Cortisol activates the SNS and depresses the PSNS (rest and digest action). The PSNS is stimulated during quiet activities such as eating, which is important because enzymes and hormones controlling digestion and absorption must be working at their peak levels for the body to best use food energy. Long term suppression of digestive activity can compromise proper digestion and absorption. This leads to indigestion which causes the mucosal lining to become irritated and inflamed. Problems like ulcers, colitis, reflux and IBS can then develop. Sounds familiar?
Cortisol constricts blood vessels and increases blood pressure to enhance the delivery of oxygenated blood. Over time, such arterial constriction and high blood pressure can lead to vessel damage and plaque buildup—the perfect scenario for a heart attack. This may explain why stressed-out type A personalities are at significantly greater risk for heart disease than the more relaxed type B personalities.
Elevated cortisol relating to prolonged stress can lend itself to erectile dysfunction or the disruption of normal ovulation and menstrual cycles. Furthermore, the androgenic sex hormones are produced in the same glands as cortisol and epinephrine, so excess cortisol production may hamper optimal production of these sex hormones. Check out our article on the top 10 fertility foods.
Long-term stress and elevated cortisol may also be linked to insomnia, chronic fatigue syndrome, thyroid disorders, dementia, depression, and other conditions.
How to de-stress for optimal health
The Anti-Inflammatory Diet
Systemic inflammation, as noted previously, causes elevated cortisol levels. If we can naturally decrease inflammation in the body and minimize stress, decreased cortisol levels should follow, resulting in decreased chronic disease risk and improved wellness. Incidentally, dietary strategies for controlling inflammation may also help with adrenal support in general, since diet can directly affect adrenal burden (e.g. cortisol is released in response to metabolic demands).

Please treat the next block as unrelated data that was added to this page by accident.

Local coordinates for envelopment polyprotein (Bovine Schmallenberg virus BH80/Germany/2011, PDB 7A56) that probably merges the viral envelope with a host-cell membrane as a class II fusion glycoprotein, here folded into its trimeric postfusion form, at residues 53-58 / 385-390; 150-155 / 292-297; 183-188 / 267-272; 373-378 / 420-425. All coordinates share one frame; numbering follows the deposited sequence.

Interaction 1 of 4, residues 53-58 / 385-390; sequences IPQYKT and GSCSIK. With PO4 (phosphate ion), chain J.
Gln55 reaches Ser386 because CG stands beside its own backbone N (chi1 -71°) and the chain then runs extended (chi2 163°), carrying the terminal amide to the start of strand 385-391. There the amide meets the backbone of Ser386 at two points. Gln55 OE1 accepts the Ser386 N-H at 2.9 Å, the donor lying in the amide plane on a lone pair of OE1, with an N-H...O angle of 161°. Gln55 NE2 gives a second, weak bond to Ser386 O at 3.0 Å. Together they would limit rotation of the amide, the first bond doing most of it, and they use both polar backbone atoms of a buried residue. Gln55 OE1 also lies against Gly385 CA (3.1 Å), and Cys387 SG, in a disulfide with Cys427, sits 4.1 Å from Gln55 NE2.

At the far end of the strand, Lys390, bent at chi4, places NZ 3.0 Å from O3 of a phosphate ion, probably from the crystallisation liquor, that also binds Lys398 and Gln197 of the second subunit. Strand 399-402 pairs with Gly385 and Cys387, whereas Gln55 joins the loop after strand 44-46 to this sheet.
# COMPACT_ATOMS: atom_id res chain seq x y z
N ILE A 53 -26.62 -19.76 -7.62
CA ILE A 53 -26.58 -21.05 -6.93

To minimize inflammation and thereby cortisol levels, the following are recommended:
- a low glycemic load diet
- elimination of trans fats and minimal intake of saturated fats
- elimination or reduction in consumption of caffeine and alcohol
- increasing consumption of whole plant foods to maximize intake of fiber, antioxidants, and phytonutrients (vegetables, fruits, whole intact grains, nuts, seeds, and beans)
- meeting recommended intake of omega-3 fatty acids
- regular exercise, breath work and meditation practices
- address psychological/ emotional issues preventing a calm nervous system (stress management)
- ensuring quality and more sleep
- following the Happy Hormones 8-Week Program
Implementation of targeted dietary and lifestyle approaches is an extremely powerful way to reduce stress, minimize inflammation, and lower your risk for illness and chronic disease. True, the many biochemical processes involving cortisol and other hormones, stress, and inflammation and their impact on health and disease risk are complex and elaborate. The therapeutic diet and lifestyle strategies, however, are not. The more we learn about the extraordinary healing power of the body and the way it responds to the demands placed on it, the more we will value good health.
Chiodini et al. Cortisol Secretion in Patients With Type 2 Diabetes: Relationship with chronic complications. Diabetes Care. 2007 Jan; 30(1): 83-88.
Rooney KL and Domar AD. The relationship between stress and infertility. Dialogues in Clinical Neuroscience. 2018 Mar; 20(1): 41–47.
Carvalho et al. Does the Mediterranean Diet Protect against Stress-Induced Inflammatory Activation in European Adolescents? The HELENA Study. Nutrients. 2018 Nov; 10(11): 1770.
Harvard Health Publishing. Why stress causes people to overeat. Harvard Mental Health Letter. 2012 January.